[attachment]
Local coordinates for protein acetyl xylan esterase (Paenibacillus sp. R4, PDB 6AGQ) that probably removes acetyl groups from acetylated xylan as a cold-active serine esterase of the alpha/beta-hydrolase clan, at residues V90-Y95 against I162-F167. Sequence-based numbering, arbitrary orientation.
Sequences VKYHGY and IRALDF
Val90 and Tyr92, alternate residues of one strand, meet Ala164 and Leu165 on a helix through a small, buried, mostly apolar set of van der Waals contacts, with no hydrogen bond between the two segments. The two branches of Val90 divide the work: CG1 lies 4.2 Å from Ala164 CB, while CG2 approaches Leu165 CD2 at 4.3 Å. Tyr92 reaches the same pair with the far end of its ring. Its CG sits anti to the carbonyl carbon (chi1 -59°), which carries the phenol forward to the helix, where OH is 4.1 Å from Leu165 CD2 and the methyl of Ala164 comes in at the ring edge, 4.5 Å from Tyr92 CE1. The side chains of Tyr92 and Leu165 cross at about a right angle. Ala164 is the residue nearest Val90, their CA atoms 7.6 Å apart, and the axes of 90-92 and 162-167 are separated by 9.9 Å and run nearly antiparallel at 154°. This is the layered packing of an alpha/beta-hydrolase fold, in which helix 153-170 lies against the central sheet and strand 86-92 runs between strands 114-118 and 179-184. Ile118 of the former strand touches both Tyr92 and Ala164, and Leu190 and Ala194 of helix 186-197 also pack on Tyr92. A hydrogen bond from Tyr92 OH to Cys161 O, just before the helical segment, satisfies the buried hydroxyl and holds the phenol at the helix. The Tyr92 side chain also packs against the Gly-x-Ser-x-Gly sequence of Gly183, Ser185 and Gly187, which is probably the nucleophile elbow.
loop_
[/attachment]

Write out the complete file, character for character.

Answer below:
Local coordinates for protein acetyl xylan esterase (Paenibacillus sp. R4, PDB 6AGQ) that probably removes acetyl groups from acetylated xylan as a cold-active serine esterase of the alpha/beta-hydrolase clan, at residues V90-Y95 against I162-F167. Sequence-based numbering, arbitrary orientation.
Sequences VKYHGY and IRALDF
Val90 and Tyr92, alternate residues of one strand, meet Ala164 and Leu165 on a helix through a small, buried, mostly apolar set of van der Waals contacts, with no hydrogen bond between the two segments. The two branches of Val90 divide the work: CG1 lies 4.2 Å from Ala164 CB, while CG2 approaches Leu165 CD2 at 4.3 Å. Tyr92 reaches the same pair with the far end of its ring. Its CG sits anti to the carbonyl carbon (chi1 -59°), which carries the phenol forward to the helix, where OH is 4.1 Å from Leu165 CD2 and the methyl of Ala164 comes in at the ring edge, 4.5 Å from Tyr92 CE1. The side chains of Tyr92 and Leu165 cross at about a right angle. Ala164 is the residue nearest Val90, their CA atoms 7.6 Å apart, and the axes of 90-92 and 162-167 are separated by 9.9 Å and run nearly antiparallel at 154°. This is the layered packing of an alpha/beta-hydrolase fold, in which helix 153-170 lies against the central sheet and strand 86-92 runs between strands 114-118 and 179-184. Ile118 of the former strand touches both Tyr92 and Ala164, and Leu190 and Ala194 of helix 186-197 also pack on Tyr92. A hydrogen bond from Tyr92 OH to Cys161 O, just before the helical segment, satisfies the buried hydroxyl and holds the phenol at the helix. The Tyr92 side chain also packs against the Gly-x-Ser-x-Gly sequence of Gly183, Ser185 and Gly187, which is probably the nucleophile elbow.
loop_